It looks like you're using an Ad Blocker.

Please white-list or disable AboveTopSecret.com in your ad-blocking tool.

Thank you.

 

Some features of ATS will be disabled while you continue to use an ad-blocker.

 

Life Found at 2,400m Bellow Earth's surface and implications for Life on Mars

page: 1
60
<<   2  3 >>

log in

join
share:
+27 more 
posted on Dec, 16 2014 @ 09:16 AM
link   
Could these exist on Mars ?


Scientists from the International Ocean Discovery Program have sunk the deepest marine drill to a record breaking depth of 2,400m beneath the seabed off Japan and discovered a thriving colony of tiny, single-celled organisms.

The discovery has positive implications for the chances of finding life on Mars and other bodies in our Solar system in my opinion.

Elizabeth Trembath-Reichert, from the California Institute of Technology, who is part of the team that carried out the research, said: "We keep looking for life, and we keep finding it, and it keeps surprising us as to what it appears to be capable of."


We now know Mars had lakes and probably oceans in its past and had an atmosphere that could sustain them for hundreds if not billions of years , if similar organisms formed there then perhaps they still exist in their own protected environment deep bellow the surface of the planet as they do here.

The team found that microbes, despite having no light, no oxygen, barely any water and very limited nutrients, thrived in the cores.


Implications for microbial life on Titan dining on it's abundant hydrocarbons ?

"The thought was that while there are some microbes that can eat compounds in coal directly, there may be smaller organic compounds – methane and other types of hydrocarbons - sourced from the coal that the microbes could eat as well."
The experiments revealed that the microbes were indeed dining on these methyl compounds.


Evidence for carbon molecules on Mars

The crystalline grains encasing the carbon compounds provided a window into how the carbon molecules were created. Their findings indicate that the carbon was created during volcanism on Mars and show that Mars has been doing organic chemistry for most of its history.

"These findings show that the storage of reduced carbon molecules on Mars occurred throughout the planet's history and might have been similar to processes that occurred on the ancient Earth," Steele said. "Understanding the genesis of these non-biological, carbon-containing macromolecules on Mars is crucial for developing future missions to detect evidence of life on our neighboring planet."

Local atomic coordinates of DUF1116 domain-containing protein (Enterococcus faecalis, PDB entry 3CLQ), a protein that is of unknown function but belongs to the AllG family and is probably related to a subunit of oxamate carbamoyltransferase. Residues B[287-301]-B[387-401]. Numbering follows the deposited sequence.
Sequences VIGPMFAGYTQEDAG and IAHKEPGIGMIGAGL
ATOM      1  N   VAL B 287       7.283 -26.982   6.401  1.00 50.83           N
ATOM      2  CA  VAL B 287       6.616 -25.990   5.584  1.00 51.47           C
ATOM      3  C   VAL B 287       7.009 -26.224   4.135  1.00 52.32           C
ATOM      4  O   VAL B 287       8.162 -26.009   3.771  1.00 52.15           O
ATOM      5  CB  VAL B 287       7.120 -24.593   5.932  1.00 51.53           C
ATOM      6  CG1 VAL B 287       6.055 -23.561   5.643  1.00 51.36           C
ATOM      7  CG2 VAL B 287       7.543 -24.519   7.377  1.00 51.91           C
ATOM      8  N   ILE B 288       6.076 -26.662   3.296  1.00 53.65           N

carnegiescience.edu...



The findings also have implications for the hunt for life on other planets.
If life can survive in the most extreme conditions on Earth, perhaps it has found a way to cope with harsh environments elsewhere in the cosmos.
www.bbc.co.uk...


I believe our Solar System is home to life outside of what exists here on the Earth and when we as a species finally sort our priorities out and go looking for it we will be amazed at what we find.




posted on Dec, 16 2014 @ 09:22 AM
link   
Very very cool. Where there is energy and material on earth there is life.

I don't think that there is any reason to think there is anything special about our planet in terms of being 'extra' hospitable to life.



posted on Dec, 16 2014 @ 09:23 AM
link   
We as a species are already engaged in the search.

I fully expect that we'll find it within my lifetime.



posted on Dec, 16 2014 @ 09:29 AM
link   
a reply to: draknoir2

Microbial at the very least. But I guess that depends on NASA/ESA/anyone'sspaceprogram being funded enough for long enough first.

Unless they show up first lol.



posted on Dec, 16 2014 @ 09:32 AM
link   
a reply to: gortex

All this speculation yet there is no definitive proof that there has ever existed any water on Mars.

This is all scientific theory of what might be. As it stands we have not found any life what so ever anywhere in the cosmos other than on the earth. Some scientists have said they have found evidence, but their evidence is not convincing enough because it is too open to interpretation as having been a result of other processes.

These microbes could have found their way there and adapted over a long period of time. They may well not be the oldest forms of life, just organisms that have adapted to the harsh environment.

I wonder what the definitions of life really are? Is a star not alive? It does not have a consciousness in human terms, but how do we know what its essence is. It is mighty and almost immortal compared to our brief time as organisms. Is not the whole universe alive really?



posted on Dec, 16 2014 @ 09:34 AM
link   
a reply to: draknoir2




We as a species are already engaged in the search.

At present we're searching for a habitat suitable for life , to my knowledge the only mission sent to Mars to search for life was Viking.



I fully expect that we'll find it within my lifetime.

I hope so but am not so confident.



posted on Dec, 16 2014 @ 09:43 AM
link   

originally posted by: lonesomerimbaud
a reply to: gortex

All this speculation yet there is no definitive proof that there has ever existed any water on Mars.





The Phoenix lander confirmed the existence of water on Mars.
edit on 16-12-2014 by draknoir2 because: (no reason given)



posted on Dec, 16 2014 @ 09:44 AM
link   
a reply to: lonesomerimbaud




All this speculation yet there is no definitive proof that there has ever existed any water on Mars.

There is plenty of evidence , here's some.




These microbes could have found their way there and adapted over a long period of time.

Those microbes are on Earth , I am postulating that similar microbes could exist on Mars.



I wonder what the definitions of life really are

As far as I'm aware one of the definition of life is that it reproduces itself so no a Star isn't alive.



posted on Dec, 16 2014 @ 09:50 AM
link   
a reply to: gortex

ok, so i'm looking at your picture






and all i'm thinking is. how many of these little things did they kill off when drilling to find the few in the picture?



posted on Dec, 16 2014 @ 09:54 AM
link   

originally posted by: draknoir2
We as a species are already engaged in the search.

I fully expect that we'll find it within my lifetime.


I hope you are like 5yrs old.



posted on Dec, 16 2014 @ 10:04 AM
link   
a reply to: gortex

But stars DO reproduce themselves Gortex, just not the way humans do. Debris from old stars make new stars. It is a scientific fact.

Stars of the early era of our universe are long since dead and what they were have become new stars. It happens all the time out there.

Ok, so that is one definition of life that humans and stars share in common, just not the same method.

So what is your next definition of life premise?

Yes, they could exist on Mars, though not the same because there is no water there like there is on earth. If you put these microbes in water on Mars they will not survive, I postulate as you postulated.

I am not saying there is no life on Mars. We have not found water there and we have not found life there as it stands.